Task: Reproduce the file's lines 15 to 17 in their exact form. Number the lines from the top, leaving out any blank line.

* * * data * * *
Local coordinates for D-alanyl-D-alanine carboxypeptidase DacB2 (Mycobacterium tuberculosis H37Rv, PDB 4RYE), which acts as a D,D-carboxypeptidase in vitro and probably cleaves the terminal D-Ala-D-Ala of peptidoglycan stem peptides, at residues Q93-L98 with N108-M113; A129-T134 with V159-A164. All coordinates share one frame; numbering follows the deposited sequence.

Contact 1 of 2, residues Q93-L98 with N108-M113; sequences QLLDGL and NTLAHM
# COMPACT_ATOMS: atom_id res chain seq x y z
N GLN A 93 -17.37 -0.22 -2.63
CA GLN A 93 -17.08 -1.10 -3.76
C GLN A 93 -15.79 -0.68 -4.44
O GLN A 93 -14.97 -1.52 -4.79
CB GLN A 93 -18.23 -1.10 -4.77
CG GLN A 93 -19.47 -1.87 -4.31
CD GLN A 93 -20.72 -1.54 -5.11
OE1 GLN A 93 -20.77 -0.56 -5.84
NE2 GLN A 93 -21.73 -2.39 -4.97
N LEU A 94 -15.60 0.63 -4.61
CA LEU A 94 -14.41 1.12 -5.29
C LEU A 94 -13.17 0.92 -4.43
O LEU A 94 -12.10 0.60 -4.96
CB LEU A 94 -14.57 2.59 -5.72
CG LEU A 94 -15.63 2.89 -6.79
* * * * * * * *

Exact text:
C LEU A 94 -13.17 0.92 -4.43
O LEU A 94 -12.10 0.60 -4.96
CB LEU A 94 -14.57 2.59 -5.72